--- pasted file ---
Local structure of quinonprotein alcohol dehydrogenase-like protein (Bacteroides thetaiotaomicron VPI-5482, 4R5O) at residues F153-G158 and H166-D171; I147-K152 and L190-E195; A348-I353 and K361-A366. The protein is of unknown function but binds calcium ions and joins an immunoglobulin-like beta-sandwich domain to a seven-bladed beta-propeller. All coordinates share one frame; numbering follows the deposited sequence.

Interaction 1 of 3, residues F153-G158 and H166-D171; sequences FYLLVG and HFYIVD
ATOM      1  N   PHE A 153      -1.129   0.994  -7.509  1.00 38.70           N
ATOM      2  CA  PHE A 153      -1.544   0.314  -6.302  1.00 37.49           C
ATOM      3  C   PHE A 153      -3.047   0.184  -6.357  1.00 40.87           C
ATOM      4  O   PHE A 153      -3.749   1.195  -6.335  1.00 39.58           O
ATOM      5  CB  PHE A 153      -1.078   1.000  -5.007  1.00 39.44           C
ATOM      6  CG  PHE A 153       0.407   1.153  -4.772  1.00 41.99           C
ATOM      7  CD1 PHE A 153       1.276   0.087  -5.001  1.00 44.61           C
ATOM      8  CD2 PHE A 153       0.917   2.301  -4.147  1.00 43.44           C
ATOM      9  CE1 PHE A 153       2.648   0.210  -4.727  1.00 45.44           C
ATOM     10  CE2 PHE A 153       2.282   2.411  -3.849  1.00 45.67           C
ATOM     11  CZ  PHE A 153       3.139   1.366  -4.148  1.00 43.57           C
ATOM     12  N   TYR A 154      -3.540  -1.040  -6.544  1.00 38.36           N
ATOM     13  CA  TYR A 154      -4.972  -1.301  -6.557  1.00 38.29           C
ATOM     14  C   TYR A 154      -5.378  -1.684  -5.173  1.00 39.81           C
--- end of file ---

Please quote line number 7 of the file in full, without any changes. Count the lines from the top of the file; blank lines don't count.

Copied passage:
ATOM      5  CB  PHE A 153      -1.078   1.000  -5.007  1.00 39.44           C